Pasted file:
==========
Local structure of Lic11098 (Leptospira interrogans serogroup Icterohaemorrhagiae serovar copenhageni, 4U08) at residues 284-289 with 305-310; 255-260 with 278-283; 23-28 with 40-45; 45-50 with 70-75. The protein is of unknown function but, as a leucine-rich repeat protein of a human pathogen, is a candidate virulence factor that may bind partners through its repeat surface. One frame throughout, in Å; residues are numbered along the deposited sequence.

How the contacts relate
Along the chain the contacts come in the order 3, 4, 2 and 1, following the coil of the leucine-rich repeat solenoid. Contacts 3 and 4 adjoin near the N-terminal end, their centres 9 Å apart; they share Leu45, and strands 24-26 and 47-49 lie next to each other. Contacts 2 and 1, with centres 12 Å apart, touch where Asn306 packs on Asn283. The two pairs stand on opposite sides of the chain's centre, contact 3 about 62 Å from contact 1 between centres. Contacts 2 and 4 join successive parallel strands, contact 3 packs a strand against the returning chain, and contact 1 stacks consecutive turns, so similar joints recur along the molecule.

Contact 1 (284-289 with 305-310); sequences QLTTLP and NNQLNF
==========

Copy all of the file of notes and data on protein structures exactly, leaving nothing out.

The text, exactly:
Local structure of Lic11098 (Leptospira interrogans serogroup Icterohaemorrhagiae serovar copenhageni, 4U08) at residues 284-289 with 305-310; 255-260 with 278-283; 23-28 with 40-45; 45-50 with 70-75. The protein is of unknown function but, as a leucine-rich repeat protein of a human pathogen, is a candidate virulence factor that may bind partners through its repeat surface. One frame throughout, in Å; residues are numbered along the deposited sequence.

How the contacts relate
Along the chain the contacts come in the order 3, 4, 2 and 1, following the coil of the leucine-rich repeat solenoid. Contacts 3 and 4 adjoin near the N-terminal end, their centres 9 Å apart; they share Leu45, and strands 24-26 and 47-49 lie next to each other. Contacts 2 and 1, with centres 12 Å apart, touch where Asn306 packs on Asn283. The two pairs stand on opposite sides of the chain's centre, contact 3 about 62 Å from contact 1 between centres. Contacts 2 and 4 join successive parallel strands, contact 3 packs a strand against the returning chain, and contact 1 stacks consecutive turns, so similar joints recur along the molecule.

Contact 1 (284-289 with 305-310); sequences QLTTLP and NNQLNF